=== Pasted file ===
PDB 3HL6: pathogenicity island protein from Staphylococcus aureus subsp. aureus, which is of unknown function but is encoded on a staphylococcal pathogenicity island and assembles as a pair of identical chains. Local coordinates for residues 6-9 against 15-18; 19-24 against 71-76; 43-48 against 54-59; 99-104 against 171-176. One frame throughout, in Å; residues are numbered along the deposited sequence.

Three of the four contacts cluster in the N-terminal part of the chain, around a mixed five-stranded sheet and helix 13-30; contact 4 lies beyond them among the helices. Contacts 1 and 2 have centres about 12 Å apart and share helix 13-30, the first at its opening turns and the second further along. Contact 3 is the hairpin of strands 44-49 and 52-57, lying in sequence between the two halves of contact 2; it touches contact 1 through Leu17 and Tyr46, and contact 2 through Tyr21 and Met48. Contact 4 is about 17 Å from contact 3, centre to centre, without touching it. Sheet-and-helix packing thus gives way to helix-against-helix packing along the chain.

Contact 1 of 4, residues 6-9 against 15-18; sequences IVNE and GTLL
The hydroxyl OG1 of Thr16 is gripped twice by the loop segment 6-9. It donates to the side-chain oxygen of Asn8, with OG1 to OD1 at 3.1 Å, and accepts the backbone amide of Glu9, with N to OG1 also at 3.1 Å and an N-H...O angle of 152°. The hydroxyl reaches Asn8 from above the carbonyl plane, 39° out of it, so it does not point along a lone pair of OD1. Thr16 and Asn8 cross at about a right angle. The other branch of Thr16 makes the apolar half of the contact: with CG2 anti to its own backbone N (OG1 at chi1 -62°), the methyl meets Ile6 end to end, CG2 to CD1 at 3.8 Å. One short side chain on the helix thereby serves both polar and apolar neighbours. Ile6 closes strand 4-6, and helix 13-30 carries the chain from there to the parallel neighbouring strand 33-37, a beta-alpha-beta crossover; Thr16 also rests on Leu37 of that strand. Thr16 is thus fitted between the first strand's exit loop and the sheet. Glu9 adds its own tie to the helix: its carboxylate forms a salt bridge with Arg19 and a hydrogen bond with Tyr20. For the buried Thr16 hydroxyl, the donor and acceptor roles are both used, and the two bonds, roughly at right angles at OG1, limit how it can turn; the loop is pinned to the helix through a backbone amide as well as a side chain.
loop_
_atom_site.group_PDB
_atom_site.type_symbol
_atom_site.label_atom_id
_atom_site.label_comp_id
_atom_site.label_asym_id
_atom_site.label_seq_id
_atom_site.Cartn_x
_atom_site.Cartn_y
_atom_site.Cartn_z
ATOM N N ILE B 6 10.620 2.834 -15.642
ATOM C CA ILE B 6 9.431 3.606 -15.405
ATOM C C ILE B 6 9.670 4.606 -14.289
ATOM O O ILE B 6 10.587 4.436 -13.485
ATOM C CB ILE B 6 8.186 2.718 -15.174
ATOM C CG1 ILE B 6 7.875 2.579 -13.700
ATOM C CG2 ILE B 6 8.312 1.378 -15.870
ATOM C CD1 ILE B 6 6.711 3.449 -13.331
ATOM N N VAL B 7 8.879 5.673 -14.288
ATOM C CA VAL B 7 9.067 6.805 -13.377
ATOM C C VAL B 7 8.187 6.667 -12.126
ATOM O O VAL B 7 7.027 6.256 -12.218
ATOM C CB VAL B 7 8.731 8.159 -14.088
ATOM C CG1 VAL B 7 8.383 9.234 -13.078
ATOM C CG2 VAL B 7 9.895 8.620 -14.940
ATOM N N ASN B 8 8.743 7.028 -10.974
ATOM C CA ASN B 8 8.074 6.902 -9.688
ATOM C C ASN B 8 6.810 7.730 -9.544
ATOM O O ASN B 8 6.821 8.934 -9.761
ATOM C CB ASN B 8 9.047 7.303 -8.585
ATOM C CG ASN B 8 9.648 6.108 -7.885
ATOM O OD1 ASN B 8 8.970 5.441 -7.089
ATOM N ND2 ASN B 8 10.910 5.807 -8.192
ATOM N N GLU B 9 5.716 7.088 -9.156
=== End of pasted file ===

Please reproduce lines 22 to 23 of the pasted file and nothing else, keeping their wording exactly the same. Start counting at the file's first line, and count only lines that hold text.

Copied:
ATOM C CD1 ILE B 6 6.711 3.449 -13.331
ATOM N N VAL B 7 8.879 5.673 -14.288